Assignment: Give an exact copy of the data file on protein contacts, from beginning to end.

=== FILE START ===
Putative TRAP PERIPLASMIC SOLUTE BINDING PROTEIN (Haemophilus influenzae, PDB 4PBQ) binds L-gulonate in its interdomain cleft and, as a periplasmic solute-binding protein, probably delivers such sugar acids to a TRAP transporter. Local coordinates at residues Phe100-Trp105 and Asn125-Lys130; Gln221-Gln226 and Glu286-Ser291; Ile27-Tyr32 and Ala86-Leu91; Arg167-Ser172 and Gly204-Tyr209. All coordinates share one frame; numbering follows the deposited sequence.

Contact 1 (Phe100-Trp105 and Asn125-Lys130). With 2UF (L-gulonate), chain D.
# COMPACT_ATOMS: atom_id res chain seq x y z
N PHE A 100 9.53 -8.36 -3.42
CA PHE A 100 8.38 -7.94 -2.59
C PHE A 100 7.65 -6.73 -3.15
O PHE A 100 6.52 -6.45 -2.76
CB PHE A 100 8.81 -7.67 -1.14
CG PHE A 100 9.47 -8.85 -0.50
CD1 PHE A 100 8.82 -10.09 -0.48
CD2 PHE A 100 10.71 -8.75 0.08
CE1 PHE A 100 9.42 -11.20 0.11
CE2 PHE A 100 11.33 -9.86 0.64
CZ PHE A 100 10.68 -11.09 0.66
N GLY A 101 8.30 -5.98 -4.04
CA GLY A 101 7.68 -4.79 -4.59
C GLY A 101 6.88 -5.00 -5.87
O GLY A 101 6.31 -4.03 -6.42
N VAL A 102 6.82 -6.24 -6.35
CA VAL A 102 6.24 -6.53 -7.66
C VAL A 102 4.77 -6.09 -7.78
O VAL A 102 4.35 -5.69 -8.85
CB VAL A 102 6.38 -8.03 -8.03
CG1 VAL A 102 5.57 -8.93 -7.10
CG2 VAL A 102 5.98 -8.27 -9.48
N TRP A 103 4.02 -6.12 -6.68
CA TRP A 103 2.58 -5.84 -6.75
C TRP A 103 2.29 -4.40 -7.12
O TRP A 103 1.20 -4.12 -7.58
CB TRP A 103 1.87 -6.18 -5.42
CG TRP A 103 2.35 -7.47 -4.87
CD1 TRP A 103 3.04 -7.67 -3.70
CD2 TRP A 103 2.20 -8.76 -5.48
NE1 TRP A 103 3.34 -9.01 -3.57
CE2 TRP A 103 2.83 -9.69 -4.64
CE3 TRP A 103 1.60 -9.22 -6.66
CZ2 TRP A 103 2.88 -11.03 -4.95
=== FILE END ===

Putative TRAP PERIPLASMIC SOLUTE BINDING PROTEIN (Haemophilus influenzae, PDB 4PBQ) binds L-gulonate in its interdomain cleft and, as a periplasmic solute-binding protein, probably delivers such sugar acids to a TRAP transporter. Local coordinates at residues Phe100-Trp105 and Asn125-Lys130; Gln221-Gln226 and Glu286-Ser291; Ile27-Tyr32 and Ala86-Leu91; Arg167-Ser172 and Gly204-Tyr209. All coordinates share one frame; numbering follows the deposited sequence.

Contact 1 (Phe100-Trp105 and Asn125-Lys130). With 2UF (L-gulonate), chain D.
# COMPACT_ATOMS: atom_id res chain seq x y z
N PHE A 100 9.53 -8.36 -3.42
CA PHE A 100 8.38 -7.94 -2.59
C PHE A 100 7.65 -6.73 -3.15
O PHE A 100 6.52 -6.45 -2.76
CB PHE A 100 8.81 -7.67 -1.14
CG PHE A 100 9.47 -8.85 -0.50
CD1 PHE A 100 8.82 -10.09 -0.48
CD2 PHE A 100 10.71 -8.75 0.08
CE1 PHE A 100 9.42 -11.20 0.11
CE2 PHE A 100 11.33 -9.86 0.64
CZ PHE A 100 10.68 -11.09 0.66
N GLY A 101 8.30 -5.98 -4.04
CA GLY A 101 7.68 -4.79 -4.59
C GLY A 101 6.88 -5.00 -5.87
O GLY A 101 6.31 -4.03 -6.42
N VAL A 102 6.82 -6.24 -6.35
CA VAL A 102 6.24 -6.53 -7.66
C VAL A 102 4.77 -6.09 -7.78
O VAL A 102 4.35 -5.69 -8.85
CB VAL A 102 6.38 -8.03 -8.03
CG1 VAL A 102 5.57 -8.93 -7.10
CG2 VAL A 102 5.98 -8.27 -9.48
N TRP A 103 4.02 -6.12 -6.68
CA TRP A 103 2.58 -5.84 -6.75
C TRP A 103 2.29 -4.40 -7.12
O TRP A 103 1.20 -4.12 -7.58
CB TRP A 103 1.87 -6.18 -5.42
CG TRP A 103 2.35 -7.47 -4.87
CD1 TRP A 103 3.04 -7.67 -3.70
CD2 TRP A 103 2.20 -8.76 -5.48
NE1 TRP A 103 3.34 -9.01 -3.57
CE2 TRP A 103 2.83 -9.69 -4.64
CE3 TRP A 103 1.60 -9.22 -6.66
CZ2 TRP A 103 2.88 -11.03 -4.95